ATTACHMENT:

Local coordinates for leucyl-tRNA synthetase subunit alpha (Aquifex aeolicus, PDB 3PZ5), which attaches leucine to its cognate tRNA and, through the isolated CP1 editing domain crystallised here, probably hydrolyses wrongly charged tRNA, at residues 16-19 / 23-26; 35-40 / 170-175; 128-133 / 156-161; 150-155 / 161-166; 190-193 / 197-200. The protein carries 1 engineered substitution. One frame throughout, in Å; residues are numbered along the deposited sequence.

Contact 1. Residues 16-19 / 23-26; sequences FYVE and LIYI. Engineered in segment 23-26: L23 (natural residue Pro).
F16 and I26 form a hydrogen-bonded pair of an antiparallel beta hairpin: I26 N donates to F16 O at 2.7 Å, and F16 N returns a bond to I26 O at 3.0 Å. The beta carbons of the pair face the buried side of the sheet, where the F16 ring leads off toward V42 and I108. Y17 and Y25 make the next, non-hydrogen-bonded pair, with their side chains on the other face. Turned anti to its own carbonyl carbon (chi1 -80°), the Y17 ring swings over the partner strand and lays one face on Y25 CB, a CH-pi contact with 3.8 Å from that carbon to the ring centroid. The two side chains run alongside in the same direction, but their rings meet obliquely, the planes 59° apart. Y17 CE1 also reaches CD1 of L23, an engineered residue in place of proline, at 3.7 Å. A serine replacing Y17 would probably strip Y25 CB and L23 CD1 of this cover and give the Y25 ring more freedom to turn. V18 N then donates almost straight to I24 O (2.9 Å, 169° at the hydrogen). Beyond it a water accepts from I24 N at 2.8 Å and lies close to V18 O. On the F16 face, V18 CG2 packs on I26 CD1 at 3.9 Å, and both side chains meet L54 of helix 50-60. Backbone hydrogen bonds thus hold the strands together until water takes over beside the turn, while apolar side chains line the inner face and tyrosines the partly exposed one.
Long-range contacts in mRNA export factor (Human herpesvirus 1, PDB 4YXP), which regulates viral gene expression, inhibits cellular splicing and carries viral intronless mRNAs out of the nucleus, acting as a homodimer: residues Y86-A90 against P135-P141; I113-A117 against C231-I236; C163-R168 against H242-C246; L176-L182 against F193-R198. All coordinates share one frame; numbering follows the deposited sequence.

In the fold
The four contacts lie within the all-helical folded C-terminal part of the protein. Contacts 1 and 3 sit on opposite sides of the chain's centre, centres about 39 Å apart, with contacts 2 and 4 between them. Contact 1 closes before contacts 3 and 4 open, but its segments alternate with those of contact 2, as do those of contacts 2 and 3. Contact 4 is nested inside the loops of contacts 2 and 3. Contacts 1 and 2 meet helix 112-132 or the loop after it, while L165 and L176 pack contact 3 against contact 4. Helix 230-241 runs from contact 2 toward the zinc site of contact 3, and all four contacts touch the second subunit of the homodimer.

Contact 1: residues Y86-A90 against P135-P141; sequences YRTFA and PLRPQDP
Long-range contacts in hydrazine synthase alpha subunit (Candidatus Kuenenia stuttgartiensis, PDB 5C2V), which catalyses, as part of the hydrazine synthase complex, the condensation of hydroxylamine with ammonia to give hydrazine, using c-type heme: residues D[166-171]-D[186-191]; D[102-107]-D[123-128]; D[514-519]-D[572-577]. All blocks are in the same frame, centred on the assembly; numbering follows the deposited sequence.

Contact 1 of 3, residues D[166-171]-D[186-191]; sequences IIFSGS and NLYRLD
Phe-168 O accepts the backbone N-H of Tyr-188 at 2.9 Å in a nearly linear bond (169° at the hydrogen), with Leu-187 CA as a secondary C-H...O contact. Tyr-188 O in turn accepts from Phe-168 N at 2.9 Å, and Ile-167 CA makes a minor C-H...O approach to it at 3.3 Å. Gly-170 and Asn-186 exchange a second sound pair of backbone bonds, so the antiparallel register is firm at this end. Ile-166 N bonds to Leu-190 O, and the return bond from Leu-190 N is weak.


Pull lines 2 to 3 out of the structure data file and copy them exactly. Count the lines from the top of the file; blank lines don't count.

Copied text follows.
Contact 1. Residues 16-19 / 23-26; sequences FYVE and LIYI. Engineered in segment 23-26: L23 (natural residue Pro).
F16 and I26 form a hydrogen-bonded pair of an antiparallel beta hairpin: I26 N donates to F16 O at 2.7 Å, and F16 N returns a bond to I26 O at 3.0 Å. The beta carbons of the pair face the buried side of the sheet, where the F16 ring leads off toward V42 and I108. Y17 and Y25 make the next, non-hydrogen-bonded pair, with their side chains on the other face. Turned anti to its own carbonyl carbon (chi1 -80°), the Y17 ring swings over the partner strand and lays one face on Y25 CB, a CH-pi contact with 3.8 Å from that carbon to the ring centroid. The two side chains run alongside in the same direction, but their rings meet obliquely, the planes 59° apart. Y17 CE1 also reaches CD1 of L23, an engineered residue in place of proline, at 3.7 Å. A serine replacing Y17 would probably strip Y25 CB and L23 CD1 of this cover and give the Y25 ring more freedom to turn. V18 N then donates almost straight to I24 O (2.9 Å, 169° at the hydrogen). Beyond it a water accepts from I24 N at 2.8 Å and lies close to V18 O. On the F16 face, V18 CG2 packs on I26 CD1 at 3.9 Å, and both side chains meet L54 of helix 50-60. Backbone hydrogen bonds thus hold the strands together until water takes over beside the turn, while apolar side chains line the inner face and tyrosines the partly exposed one.